5 Things Every Real Estate Leader Must Develop For Their Business… Or Someone Else Will!
Are you always putting out fires in your Real Estate Agency? Are you relying on experienced Property Managers to deliver their own level of service? If your team members were individually asked, “What does the business stand for?” would they answer it the way you would want them to?
In the beginning, the leader of a Real Estate business has an idea. That idea builds and consumes them and they can see the future of their idea becoming a reality. Their vision is so clear that it inspires them to act and carry any burden of risk that is required to bring the idea to life.
The Real Estate leader is now focused on this vision they have created in their mind. It’s now crystal-clear and driving them forward on a journey to their distant goal. Bounding ahead with inspiration, clarity and confidence on their side, no challenge will stop the leader who is focused toward their end result.
What could stop such a powerful vision?
It doesn’t take long to identify that manpower is needed to achieve the vision of the Agency. Of course, anything worthwhile cannot be achieved alone, so the Real Estate leader searches for people to help with the work. To the potential new employee, the Principal seems passionate and driven, however they only have a personal vision to get a job and earn a wage. The employee only hears small fragments of the vision, shared by the leader, which seems like gibberish to them. They smile and agree by nodding; just happy to get the job. This is where many Agencies begin their slow death!
The leader has failed to effectively transfer the vision that is in their mind, to the minds of the people they have employed. How can anyone expect a Property Manager to share what the Principal sees in their mind? The message must be delivered in full and every employee needs to hear it and see it in their mind so clearly and vividly that they can feel it. They will then believe in it.
Failing to transfer the vision leaves the leader with an impossible task of carrying the business on their own and bearing an ever-mounting weight that comes from trying to keep the team on track. The leader will take on more and more with every person they place in their employment. Eventually, this leads to the draining, bogging down and anchoring of the leader, whose fiery passion in their vision slowly diminishes, until it is finally snuffed out as they lose the belief that the goal can be achieved.
But maybe a spark can reignite the fire
Imagine a team of people pulled together and united by one idea; your idea. A group of people with a shared vision that is supported by a clear plan to achieve it. All sharing the weight as they march forward to a vision that is defined and consistently reinforced by their leader. Do you think a Property Management team like this has a chance of success? Of course they do!
Don’t leave the vision of your business in your head. As a leader you must have your vision clearly defined and documented. There needs to be a story with a consistent message that is delivered to every person who joins you in your objective. When recruiting, it must be identified that, without a doubt, this person shares the same vision and values required to do their part in bringing the vision to life.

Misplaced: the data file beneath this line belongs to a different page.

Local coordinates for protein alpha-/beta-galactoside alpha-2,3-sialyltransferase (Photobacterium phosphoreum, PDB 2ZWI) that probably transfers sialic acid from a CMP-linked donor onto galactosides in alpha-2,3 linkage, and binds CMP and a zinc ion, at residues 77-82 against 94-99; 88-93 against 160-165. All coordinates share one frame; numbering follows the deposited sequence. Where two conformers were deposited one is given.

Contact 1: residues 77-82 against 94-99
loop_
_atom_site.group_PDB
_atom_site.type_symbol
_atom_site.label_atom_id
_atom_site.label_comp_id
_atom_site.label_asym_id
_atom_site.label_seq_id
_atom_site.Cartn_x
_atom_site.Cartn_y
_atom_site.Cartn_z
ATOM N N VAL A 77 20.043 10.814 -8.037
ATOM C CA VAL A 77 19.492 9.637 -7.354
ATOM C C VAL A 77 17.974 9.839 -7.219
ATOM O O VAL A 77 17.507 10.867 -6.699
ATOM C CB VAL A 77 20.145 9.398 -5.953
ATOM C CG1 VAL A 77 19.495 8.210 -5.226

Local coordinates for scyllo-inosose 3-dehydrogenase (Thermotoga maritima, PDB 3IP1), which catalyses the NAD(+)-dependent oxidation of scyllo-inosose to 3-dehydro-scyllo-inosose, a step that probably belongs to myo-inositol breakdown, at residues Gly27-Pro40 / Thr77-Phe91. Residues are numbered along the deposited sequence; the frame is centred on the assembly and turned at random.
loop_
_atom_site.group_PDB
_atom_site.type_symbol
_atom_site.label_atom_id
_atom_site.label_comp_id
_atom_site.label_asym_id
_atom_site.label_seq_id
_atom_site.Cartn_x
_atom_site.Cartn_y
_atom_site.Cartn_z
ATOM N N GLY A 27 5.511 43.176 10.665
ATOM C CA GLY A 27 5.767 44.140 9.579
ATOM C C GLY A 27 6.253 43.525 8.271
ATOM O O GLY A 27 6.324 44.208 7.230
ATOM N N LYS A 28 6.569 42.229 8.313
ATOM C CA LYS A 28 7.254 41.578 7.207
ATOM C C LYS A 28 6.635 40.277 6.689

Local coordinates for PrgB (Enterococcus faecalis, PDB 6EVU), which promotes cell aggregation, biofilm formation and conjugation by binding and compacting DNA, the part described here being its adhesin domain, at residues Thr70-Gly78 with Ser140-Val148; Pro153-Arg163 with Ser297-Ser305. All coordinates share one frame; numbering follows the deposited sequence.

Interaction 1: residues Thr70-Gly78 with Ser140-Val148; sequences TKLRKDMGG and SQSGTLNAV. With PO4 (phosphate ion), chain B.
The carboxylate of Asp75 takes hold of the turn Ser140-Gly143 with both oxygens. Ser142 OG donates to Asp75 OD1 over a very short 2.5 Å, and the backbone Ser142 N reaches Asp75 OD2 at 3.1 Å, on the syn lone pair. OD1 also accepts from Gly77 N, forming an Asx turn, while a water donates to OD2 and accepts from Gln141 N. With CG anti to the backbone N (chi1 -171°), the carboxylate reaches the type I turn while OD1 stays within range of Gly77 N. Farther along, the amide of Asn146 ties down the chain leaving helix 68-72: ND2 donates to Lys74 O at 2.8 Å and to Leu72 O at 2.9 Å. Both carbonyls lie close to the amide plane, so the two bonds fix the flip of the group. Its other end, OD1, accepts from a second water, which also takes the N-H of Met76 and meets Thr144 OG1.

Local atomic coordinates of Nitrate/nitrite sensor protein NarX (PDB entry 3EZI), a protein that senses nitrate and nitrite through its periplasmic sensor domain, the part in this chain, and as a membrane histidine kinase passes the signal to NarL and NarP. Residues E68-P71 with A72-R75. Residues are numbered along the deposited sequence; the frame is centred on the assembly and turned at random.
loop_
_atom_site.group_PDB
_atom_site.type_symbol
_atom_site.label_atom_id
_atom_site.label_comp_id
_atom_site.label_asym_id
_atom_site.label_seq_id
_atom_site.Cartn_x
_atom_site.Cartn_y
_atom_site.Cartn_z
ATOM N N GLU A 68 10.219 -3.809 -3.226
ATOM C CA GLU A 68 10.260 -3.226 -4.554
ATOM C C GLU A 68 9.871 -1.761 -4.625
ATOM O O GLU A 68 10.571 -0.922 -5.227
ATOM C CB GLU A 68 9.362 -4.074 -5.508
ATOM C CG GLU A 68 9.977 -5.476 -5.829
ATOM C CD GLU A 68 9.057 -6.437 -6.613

You can do this by creating the highest level strategic document in your Real Estate business, the Strategic Objective.
Developing your vision and strategic objective
What is a Strategic Objective document?
The Strategic Objective is at the core of your Property Management business. It’s a story that is shared to create a unified team that is aligned behind bringing the story to life. Everything you do in your business will stem from its Strategic Objective.
Here are the five areas and some questions to help inspire your own Strategic Objective document:
1. Market Position
- a. What need are you filling?
- b. For who?
- c. Why is it needed?
- d. Where do you stand within the community?
- e. What would be lost if you didn’t succeed?
2. Points of Difference
- a. What makes this business different to the competitors?
- b. Why will people use your service?
- c. How do you make the P.O.D (points of difference) stand out?
3. Economic Model
- a. What is the financial engine? (i.e. how do you make money?)
- b. How does it work from start to end?
- c. How do you deliver and create value for your clients and customers?
- d. What does the profit look like?
All these questions form the personality of the business and strengthens the culture.
- a. What is the business’s personality?
- b. What are the values of the business?
- c. How do people behave and what do they believe?
- d. What is normal in the business?
5. Primary Aim
- a. What are you out to achieve?
- b. What does the business look like in 3 or 5 years?
- c. How will you know when you have achieved the objective?
With a Strategic Objective in place you can provide a clear and consistent message to your team, one that gives them the benefit of knowing what the business is about and how they can be an effective part of it.
The next step is to build an organisation around this Strategic Objective. Start with a diagram that organises the work, standards and responsibilities required so that the Strategic Objective can become a reality.